Earlier this year I wrote an investigative analysis titled “The Volatile State of Online Estate Auctions,” noting how tardy technological upgrades in addition to fees from auction portals and credit card companies—often combined with building rent and/or upkeep of onsite facilities—continued to push buyer premiums ever higher.
Shipping has always been an issue with auction houses. Some use third-party shippers. Some do not ship at all.. And a few charge high shipping fees..
These costs were passed to bidders, I noted. At first, auctioneers with onsite clientele did not charge local buyers any fees. Then many had to do so because of rising technology costs. Online buyer fees averaged about 10–15% six years ago and have gradually risen to 18%, 20%, and as high as 23%.
I observed that auctioneers were struggling to make ends meet and that they could pass costs to bidders until a tipping point had been reached.
This followup shows the results of that potential tipping point, comparing realized prices (hammer plus BP) of recent sales on HiBid.com, Proxibid, and eBay with those of GreatCollections, chosen because of the frequency of its online auctions that only sell coins slabbed by top holdering companies, such as PCGS, NGC, ANACS, and ICG.
It also is a warning to online portals to lower costs of auctioneers, to keep buyer premiums low. Sooner or later, aggressive big-house online auction companies are going to feature better buys in coins slabbed by top holdering companies.
Let’s start with one of the more common Carson City Morgan dollars, the 1883-CC with a mintage of 1,204,000. PCGS Price Guide puts the retail price of that coin at MS-63 at about $230.
In the past week, GreatCollections did not sell a coin at that mint-state level. This GSA example at MS-64 did sell with a bid of $196 (hammer) or $215.60 (realized with BP):
For comparison purposes I am using my favorite sellers on HiBid.com and Proxibid and not ones charging fees above 20%. Here is the bid history on a similar coin at MS-63 on HiBid:
You can see that the GreatCollections coin at higher grade sold for $10 less.
Proxibid sales of similar coins fared worse in this comparison. While no 1883-CC GSA PCGS-graded coin in large holder sold there recently, a raw GSA 1883-CC with no box or certificate of authentication at a grade of about MS-63 sold for the same bid money with higher BP:
The advantage of bidding on eBay is twofold: no buyer’s premium, and usually cheaper shipping charges than often found on auction portals, where one seller on Proxibid charges postage plus $9.95 handling fee per lot—even though smalls may be included in the same mailer:
While this seller is not typical on Proxibid, with regard to shipping, many sellers on the portal do overcharge, using free U.S. Post Office boxes and charging handling fees (sometimes even inappropriately using USPS boxes for packing!).
Here is a recent sale of an 1883-CC GSA Morgan dollar on eBay:
As you can see here, the realized price is about $5 lower than GreatCollections with free shipping, another savings.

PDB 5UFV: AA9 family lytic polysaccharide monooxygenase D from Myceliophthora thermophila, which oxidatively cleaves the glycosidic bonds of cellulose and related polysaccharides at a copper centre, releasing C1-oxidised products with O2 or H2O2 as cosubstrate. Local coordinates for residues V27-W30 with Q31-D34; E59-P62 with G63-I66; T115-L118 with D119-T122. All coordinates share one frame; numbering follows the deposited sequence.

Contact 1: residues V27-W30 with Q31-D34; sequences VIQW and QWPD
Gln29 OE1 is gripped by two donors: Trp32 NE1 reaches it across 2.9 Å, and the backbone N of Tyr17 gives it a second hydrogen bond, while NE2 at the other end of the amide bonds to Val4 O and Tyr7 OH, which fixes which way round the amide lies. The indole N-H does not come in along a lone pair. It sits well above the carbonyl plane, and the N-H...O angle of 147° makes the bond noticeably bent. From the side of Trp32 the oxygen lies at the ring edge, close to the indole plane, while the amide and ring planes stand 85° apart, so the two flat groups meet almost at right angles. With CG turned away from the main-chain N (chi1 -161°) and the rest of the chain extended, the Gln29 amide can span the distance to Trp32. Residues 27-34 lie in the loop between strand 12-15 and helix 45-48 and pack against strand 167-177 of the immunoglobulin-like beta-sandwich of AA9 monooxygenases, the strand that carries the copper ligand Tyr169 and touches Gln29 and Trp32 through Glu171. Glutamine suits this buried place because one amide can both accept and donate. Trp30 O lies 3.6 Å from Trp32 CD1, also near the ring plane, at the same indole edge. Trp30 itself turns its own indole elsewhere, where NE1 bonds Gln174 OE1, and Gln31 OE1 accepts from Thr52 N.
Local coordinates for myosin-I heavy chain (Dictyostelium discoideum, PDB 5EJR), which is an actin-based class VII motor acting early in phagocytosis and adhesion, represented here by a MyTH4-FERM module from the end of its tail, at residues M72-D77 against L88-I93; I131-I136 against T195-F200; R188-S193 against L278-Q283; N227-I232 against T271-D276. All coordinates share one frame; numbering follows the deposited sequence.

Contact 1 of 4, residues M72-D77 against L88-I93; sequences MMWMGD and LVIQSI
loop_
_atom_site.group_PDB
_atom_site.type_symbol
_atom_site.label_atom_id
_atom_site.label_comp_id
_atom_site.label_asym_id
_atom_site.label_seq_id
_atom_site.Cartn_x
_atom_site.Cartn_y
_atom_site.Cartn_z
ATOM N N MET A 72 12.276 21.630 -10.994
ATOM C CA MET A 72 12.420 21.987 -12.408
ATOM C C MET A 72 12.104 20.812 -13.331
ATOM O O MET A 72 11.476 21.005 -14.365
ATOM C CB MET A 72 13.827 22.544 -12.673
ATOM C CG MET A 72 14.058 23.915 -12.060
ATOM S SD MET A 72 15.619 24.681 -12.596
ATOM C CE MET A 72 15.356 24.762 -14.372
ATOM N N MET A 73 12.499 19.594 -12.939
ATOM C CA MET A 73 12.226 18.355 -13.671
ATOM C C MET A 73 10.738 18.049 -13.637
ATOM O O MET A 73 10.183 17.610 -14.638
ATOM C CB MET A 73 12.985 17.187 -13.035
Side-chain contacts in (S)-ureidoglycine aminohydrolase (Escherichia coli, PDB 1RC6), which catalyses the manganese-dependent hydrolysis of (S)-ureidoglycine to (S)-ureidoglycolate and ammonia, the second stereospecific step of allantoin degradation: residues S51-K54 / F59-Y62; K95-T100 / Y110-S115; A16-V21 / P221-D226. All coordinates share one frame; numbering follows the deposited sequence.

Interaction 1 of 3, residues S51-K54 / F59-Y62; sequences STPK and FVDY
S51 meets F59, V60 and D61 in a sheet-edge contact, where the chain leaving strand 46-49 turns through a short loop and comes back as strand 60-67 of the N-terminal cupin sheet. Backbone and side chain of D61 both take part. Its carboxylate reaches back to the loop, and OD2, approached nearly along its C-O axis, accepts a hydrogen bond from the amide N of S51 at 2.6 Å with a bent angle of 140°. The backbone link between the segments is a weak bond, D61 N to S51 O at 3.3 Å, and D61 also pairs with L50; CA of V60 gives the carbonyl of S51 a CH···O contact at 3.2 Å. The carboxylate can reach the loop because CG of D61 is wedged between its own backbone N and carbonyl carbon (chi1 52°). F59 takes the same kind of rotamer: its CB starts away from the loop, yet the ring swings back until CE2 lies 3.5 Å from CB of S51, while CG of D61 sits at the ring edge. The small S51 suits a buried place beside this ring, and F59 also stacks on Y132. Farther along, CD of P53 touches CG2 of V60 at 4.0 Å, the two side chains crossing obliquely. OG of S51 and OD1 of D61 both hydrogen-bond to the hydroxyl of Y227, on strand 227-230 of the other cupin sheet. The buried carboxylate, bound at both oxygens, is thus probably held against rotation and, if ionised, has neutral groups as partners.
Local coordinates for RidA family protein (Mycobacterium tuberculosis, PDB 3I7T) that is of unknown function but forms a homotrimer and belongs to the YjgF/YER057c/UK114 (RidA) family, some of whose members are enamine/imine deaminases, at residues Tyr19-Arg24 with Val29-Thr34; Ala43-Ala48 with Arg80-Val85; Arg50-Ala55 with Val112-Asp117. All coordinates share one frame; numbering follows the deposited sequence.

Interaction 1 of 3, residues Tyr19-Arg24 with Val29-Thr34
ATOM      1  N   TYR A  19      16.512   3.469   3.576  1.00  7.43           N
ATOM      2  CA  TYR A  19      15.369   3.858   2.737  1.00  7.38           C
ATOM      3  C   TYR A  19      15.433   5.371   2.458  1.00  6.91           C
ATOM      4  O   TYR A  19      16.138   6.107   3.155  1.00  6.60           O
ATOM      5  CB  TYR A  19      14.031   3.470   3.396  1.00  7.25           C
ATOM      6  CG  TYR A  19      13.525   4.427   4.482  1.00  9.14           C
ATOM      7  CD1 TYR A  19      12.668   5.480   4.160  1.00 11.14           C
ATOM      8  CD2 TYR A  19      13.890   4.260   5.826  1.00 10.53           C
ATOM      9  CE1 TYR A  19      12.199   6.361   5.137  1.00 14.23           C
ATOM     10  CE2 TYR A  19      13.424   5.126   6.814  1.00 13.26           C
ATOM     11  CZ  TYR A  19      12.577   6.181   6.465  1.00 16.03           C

A good barometer about the rising costs on auction portals, as opposed to major auction houses like GreatCollections, concerns gold coins. I will not longer bid competitively on HiBid or Proxibid on raw gold coins. Almost all have flaws, from cleaning to damage. But let’s do a price comparison again, because gold sales showcase major differences in online buying venues.
I won this coin, stored with my other coins in a local bank box (recommended for everyone reading this for security purposes), from GreatCollections:
As you can see from the fire symbol, this was a hotly contested auction with hammer price of $628 and realized price of $690.80.
I also won this coin on HiBid.com:
Same realized price, but this $10 gold coin is almost uncirculated and not holdered by PCGS. I put this at AU-55 (assuming it will slab). PCGS Price Guide lists retail of $750 at AU-55, or about $650 based on latest auction prices on PCGS CoinFacts. So if you add holdering and shipping costs, I’m down another $40. The GreatCollections coin retails at $810, about $100 more than I paid for mine.
No 1897 $10 gold sold recently on Proxibid. But a comparable coin, a 1906-D holdered by NGC, sold for $700 (hammer) or $840 (realized):
To be sure, you can still find incredible deals on HiBid and Proxibid, but they are becoming scarcer to locate with buyer’s premiums and shipping added to the realized price. And unless you know how to grade, don’t bid on raw coins because determining value is difficult via photographs.
The point here is that we are closing in on that tipping point in online estate auctions. Auctioneers need to cut costs and offer coins at no higher than 15% to keep competitive with aggressive big-house sellers like GreatCollections, which charges 10% buyer’s premium and ships typically at $9.50 Priority Mail plus 50 cents per lot. And Proxibid and HiBid should lower fees when possible or gradually risk losing business on their portals as auctioneers may keep passing costs to bidders.
What are your experiences at GreatCollections vs. HiBid, Proxibid and eBay? Share in the comments below! ❑